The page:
Forgive us our obsession with the New England weather and its nuances.
However, we are endlessly fascinated by the weather. Watching the weather and measuring its heartbeat is almost as interesting as being inside the chambers of the State House watching an expanded gambling bill die a horrible death on Beacon Hill.
The summer of 2010 will likely go down as the hottest, sunniest, driest, most cloudless summer season in recorded history.
July was already declared the hottest in the history of weather record keeping.
Now we are in August, with more than a full month of beach going or drives to the lakes and mountains of New Hampshire, Vermont and Maine in front of us.
It is a good feeling, all that summer still in front of us.
For New Englanders used to the whimsical nature of the summer season, five weeks of summer remaining is a veritable eternity.
And all of this coming on the heels of one of the worst summers in history – that is the summer of 2009 – makes the turnaround this season all that sweeter and memorable.
We New Englanders live among the cherished memories of sweet and ruined summers past.
All of our summers are made sweet by the weather or are ruined by it; the summers, that is, and the memorable events of our lives which coincide with them.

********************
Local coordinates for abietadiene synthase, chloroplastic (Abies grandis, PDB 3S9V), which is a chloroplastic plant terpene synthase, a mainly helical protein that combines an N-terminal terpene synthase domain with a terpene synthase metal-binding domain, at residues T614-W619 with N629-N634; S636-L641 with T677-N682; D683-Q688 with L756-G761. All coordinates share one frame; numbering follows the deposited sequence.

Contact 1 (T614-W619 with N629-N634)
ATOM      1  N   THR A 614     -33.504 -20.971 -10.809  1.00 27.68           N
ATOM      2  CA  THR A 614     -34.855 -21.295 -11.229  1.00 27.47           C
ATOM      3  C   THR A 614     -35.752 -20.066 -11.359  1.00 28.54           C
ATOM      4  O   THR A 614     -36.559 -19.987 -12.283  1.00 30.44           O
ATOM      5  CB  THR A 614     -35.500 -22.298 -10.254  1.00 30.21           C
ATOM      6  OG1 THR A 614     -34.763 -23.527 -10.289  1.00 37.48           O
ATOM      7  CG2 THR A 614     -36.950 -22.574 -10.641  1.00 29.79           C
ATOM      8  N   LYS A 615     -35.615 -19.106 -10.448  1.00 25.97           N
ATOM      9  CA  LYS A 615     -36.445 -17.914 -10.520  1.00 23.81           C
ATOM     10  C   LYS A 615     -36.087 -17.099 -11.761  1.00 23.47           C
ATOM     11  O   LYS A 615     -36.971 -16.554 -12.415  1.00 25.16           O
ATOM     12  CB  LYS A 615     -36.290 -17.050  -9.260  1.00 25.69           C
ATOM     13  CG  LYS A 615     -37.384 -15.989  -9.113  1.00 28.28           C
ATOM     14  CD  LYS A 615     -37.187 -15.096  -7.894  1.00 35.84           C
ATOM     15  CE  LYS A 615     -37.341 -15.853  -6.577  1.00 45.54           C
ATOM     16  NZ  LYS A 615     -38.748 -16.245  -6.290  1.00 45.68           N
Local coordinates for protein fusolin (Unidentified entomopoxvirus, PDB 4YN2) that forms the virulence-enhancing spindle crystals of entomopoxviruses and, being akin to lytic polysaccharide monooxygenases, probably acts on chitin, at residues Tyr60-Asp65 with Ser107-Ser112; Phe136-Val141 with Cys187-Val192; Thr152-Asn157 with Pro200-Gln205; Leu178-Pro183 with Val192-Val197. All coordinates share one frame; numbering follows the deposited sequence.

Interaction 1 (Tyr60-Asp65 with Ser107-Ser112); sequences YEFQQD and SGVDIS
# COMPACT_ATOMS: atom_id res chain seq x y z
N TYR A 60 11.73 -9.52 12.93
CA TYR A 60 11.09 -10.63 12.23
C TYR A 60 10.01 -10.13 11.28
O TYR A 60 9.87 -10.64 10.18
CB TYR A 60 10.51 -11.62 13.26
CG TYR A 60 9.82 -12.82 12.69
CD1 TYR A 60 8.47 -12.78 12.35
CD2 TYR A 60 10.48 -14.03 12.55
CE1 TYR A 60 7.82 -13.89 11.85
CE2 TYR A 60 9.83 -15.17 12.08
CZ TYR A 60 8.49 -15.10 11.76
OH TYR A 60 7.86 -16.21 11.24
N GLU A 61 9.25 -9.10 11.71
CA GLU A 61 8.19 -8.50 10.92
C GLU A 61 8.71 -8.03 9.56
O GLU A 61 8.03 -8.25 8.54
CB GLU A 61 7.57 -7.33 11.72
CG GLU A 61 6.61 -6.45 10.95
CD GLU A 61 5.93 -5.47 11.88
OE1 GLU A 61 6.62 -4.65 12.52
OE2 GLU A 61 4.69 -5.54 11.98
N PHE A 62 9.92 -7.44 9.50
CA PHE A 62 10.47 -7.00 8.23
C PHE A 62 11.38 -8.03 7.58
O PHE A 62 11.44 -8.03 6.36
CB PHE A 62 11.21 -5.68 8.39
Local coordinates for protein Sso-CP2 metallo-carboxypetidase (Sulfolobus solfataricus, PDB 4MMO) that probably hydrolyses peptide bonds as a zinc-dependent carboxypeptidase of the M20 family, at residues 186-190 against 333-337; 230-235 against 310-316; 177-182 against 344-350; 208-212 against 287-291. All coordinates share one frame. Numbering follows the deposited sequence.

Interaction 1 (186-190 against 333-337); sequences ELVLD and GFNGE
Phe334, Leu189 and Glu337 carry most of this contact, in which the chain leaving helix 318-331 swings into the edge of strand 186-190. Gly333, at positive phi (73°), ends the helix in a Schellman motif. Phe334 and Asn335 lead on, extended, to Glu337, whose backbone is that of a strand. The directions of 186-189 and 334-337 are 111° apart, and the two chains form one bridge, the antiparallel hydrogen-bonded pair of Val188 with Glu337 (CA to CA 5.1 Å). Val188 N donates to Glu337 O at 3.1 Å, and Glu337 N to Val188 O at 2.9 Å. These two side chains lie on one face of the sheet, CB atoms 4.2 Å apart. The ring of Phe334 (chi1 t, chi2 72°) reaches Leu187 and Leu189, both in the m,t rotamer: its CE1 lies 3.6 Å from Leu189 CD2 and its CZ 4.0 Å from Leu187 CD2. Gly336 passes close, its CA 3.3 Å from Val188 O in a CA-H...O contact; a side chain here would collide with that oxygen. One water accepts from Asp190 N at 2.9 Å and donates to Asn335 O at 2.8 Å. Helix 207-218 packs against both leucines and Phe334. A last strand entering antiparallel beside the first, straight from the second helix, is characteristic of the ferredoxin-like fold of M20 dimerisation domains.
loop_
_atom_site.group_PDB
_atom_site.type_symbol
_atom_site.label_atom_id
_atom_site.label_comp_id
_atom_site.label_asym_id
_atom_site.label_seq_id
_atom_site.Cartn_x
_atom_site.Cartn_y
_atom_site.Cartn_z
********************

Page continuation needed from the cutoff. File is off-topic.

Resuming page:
Summer is often the time to meet and to fall in love. Regrettably, it is also the time to fall out of love and to be as lonely as one has ever been watching others delighting in their relationships at the beach or at outside restaurants or during late night strolls wherever such human interaction is taking place.
Summer is also a time, and a state of mind, when each day should be taken one at a time, keeping always in mind that winter is not too far away.
We all live with romantic memories of summers coming and of summers past.
Shakespeare’s Sonnet 30 , we believe, says it best about everything that came before and about everything awaiting us.
When to the sessions of sweet silent thought
I summon up remembrance of things past,
I sigh the lack of many a thing I sought,
And with old woes new wail my dear time’s waste:
Then can I drown an eye, unused to flow,
For precious friends hid in death’s dateless night,
And weep afresh love’s long since cancell’d woe,
And moan the expense of many a vanish’d sight:
Then can I grieve at grievances foregone,
And heavily from woe to woe tell o’er
The sad account of fore-bemoaned moan,
Which I new pay as if not paid before.
But if the while I think on thee, dear friend,
All losses are restored and sorrows end.